However, until that happens, it’s my duty to continue to report on the unusual strength of this market and the more unusual reasons for its strength. Again, I am using the word “unusual” with reference to the market of the late 1970s and early 1980s, when overbuilt boxcars and covered hoppers tanked the new-car building and leasing markets for most of the 1980s.
Back then, it was regulatory intervention and investment tax credits that were the primary culprits. This time, the building surge is being primarily driven by industrials acquiring cars to renovate their owned and rented railcar fleets, and new energy industry “players” seeking equipment to move oil and gas. (Even the chemical industrials that are reequipping are likely driven in part by the cheap natural gas that is in the market now and for the foreseeable future.) Low interest rates are also a big plus.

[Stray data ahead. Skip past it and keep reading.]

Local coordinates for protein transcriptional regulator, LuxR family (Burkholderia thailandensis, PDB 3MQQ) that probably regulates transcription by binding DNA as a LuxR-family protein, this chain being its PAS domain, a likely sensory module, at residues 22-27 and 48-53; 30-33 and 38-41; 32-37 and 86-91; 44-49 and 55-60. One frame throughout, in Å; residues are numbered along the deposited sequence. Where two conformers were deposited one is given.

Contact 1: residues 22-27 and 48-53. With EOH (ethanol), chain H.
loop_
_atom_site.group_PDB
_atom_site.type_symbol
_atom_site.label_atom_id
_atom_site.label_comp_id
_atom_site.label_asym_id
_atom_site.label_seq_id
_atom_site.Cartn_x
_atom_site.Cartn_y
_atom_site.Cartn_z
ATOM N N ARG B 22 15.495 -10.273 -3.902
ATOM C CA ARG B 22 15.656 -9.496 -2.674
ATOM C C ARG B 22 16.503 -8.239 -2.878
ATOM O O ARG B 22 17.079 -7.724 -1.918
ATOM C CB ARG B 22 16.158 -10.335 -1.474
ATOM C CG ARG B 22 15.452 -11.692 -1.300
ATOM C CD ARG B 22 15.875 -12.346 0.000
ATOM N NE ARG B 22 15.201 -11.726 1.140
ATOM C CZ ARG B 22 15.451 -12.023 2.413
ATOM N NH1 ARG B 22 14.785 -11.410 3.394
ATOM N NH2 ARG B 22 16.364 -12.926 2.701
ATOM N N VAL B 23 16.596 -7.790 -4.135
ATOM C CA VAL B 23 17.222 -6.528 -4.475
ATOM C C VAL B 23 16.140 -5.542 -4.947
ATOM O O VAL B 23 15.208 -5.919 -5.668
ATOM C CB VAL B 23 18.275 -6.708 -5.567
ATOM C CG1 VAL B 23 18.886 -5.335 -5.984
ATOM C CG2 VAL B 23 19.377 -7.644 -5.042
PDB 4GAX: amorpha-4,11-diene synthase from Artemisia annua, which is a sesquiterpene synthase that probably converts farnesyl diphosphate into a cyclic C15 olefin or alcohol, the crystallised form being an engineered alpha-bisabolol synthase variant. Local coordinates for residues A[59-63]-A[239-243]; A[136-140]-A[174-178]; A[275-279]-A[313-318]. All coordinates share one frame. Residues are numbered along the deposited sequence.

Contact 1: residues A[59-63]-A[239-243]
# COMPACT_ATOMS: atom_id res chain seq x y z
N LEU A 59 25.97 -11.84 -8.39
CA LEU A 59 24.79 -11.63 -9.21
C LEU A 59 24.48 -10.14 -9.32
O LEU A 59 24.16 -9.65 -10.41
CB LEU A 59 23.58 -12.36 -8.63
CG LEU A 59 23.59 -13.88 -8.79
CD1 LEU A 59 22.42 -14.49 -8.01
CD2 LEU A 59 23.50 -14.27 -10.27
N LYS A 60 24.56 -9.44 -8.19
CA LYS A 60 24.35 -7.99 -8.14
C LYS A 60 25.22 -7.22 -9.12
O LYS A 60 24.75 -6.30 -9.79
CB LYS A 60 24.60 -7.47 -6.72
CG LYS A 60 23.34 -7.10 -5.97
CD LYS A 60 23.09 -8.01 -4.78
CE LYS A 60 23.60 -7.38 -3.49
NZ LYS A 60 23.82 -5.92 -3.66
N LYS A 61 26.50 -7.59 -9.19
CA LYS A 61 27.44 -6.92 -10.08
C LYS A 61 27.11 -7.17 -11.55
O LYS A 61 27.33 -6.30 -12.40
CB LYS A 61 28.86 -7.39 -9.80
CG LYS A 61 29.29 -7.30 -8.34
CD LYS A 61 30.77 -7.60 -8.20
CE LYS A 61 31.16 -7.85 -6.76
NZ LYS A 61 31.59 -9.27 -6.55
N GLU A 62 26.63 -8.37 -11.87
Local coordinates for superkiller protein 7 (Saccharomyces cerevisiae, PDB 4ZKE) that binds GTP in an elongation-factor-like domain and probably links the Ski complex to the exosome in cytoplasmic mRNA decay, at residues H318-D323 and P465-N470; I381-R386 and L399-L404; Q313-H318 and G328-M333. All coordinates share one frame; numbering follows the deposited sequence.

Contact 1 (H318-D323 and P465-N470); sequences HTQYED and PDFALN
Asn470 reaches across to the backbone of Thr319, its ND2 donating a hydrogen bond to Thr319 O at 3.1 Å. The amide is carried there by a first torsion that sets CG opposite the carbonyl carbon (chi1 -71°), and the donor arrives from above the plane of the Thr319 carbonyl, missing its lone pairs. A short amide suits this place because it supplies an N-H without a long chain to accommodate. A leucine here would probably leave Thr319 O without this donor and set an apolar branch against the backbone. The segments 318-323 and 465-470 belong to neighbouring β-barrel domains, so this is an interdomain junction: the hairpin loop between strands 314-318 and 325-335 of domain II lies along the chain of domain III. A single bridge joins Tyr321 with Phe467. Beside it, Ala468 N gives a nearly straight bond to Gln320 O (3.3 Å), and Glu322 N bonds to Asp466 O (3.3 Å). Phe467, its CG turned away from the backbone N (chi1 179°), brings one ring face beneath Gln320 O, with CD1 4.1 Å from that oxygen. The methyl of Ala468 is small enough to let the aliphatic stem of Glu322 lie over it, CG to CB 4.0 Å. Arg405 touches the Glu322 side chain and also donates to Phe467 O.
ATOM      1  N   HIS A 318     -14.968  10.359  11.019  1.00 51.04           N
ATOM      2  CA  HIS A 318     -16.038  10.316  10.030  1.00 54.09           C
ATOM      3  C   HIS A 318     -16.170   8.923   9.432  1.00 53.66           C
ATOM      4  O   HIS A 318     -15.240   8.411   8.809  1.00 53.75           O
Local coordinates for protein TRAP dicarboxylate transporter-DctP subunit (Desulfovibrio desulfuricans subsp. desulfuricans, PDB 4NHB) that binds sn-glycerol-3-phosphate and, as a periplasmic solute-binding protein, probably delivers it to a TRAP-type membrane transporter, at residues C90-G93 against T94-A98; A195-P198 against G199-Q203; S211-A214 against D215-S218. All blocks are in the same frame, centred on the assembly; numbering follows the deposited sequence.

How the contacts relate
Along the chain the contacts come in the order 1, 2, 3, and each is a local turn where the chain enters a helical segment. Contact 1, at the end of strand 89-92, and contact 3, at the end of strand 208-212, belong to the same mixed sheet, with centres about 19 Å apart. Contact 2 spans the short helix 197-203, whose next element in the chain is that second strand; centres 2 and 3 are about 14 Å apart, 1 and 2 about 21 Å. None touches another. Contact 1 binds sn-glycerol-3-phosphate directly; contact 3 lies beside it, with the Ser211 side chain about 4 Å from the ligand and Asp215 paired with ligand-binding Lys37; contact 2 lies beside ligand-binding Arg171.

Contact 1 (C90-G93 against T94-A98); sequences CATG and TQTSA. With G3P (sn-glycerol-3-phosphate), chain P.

Here’s another difference: The ’70s and ’80s saw rampant speculation by leasing companies seeking to take advantage of regulatory and tax intervention, while today’s operating lessors, which are certainly in the market for new cars, are doing little buying on pure speculation. (Apparently industry veterans running these companies have long memories!) It’s the people who actually need the cars that are cueing up to make the day for new railcar OEM’s this time. And they’re doing it in an otherwise really poor economy!
Railroad Financial Corporation (my firm) finances/intermediates an average of US$1 billion a year in new railcars and locomotives. We are currently working with end-users on several thousand new railcars. In addition to lease/purchase financing for new cars, RFC also provides comprehensive advisory services to its clients for the manufacturing of new railcars as well as their long term maintenance.